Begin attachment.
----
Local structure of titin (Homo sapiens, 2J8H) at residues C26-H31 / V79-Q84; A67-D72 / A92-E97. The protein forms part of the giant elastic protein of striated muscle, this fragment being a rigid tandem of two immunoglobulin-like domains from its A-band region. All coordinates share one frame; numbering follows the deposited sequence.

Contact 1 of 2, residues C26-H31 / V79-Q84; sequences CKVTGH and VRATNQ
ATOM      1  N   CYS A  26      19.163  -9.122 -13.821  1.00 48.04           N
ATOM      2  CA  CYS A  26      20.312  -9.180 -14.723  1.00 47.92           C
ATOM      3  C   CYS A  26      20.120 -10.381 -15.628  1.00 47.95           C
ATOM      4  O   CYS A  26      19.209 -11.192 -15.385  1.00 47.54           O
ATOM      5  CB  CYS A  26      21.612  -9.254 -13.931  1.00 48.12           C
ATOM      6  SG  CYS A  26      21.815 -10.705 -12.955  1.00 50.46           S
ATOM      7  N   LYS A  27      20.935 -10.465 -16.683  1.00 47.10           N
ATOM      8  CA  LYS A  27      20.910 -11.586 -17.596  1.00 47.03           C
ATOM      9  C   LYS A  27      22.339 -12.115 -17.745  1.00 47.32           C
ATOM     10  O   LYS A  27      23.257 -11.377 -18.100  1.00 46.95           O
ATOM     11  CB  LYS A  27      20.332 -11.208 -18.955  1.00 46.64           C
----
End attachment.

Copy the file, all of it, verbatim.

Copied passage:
Local structure of titin (Homo sapiens, 2J8H) at residues C26-H31 / V79-Q84; A67-D72 / A92-E97. The protein forms part of the giant elastic protein of striated muscle, this fragment being a rigid tandem of two immunoglobulin-like domains from its A-band region. All coordinates share one frame; numbering follows the deposited sequence.

Contact 1 of 2, residues C26-H31 / V79-Q84; sequences CKVTGH and VRATNQ
ATOM      1  N   CYS A  26      19.163  -9.122 -13.821  1.00 48.04           N
ATOM      2  CA  CYS A  26      20.312  -9.180 -14.723  1.00 47.92           C
ATOM      3  C   CYS A  26      20.120 -10.381 -15.628  1.00 47.95           C
ATOM      4  O   CYS A  26      19.209 -11.192 -15.385  1.00 47.54           O
ATOM      5  CB  CYS A  26      21.612  -9.254 -13.931  1.00 48.12           C
ATOM      6  SG  CYS A  26      21.815 -10.705 -12.955  1.00 50.46           S
ATOM      7  N   LYS A  27      20.935 -10.465 -16.683  1.00 47.10           N
ATOM      8  CA  LYS A  27      20.910 -11.586 -17.596  1.00 47.03           C
ATOM      9  C   LYS A  27      22.339 -12.115 -17.745  1.00 47.32           C
ATOM     10  O   LYS A  27      23.257 -11.377 -18.100  1.00 46.95           O
ATOM     11  CB  LYS A  27      20.332 -11.208 -18.955  1.00 46.64           C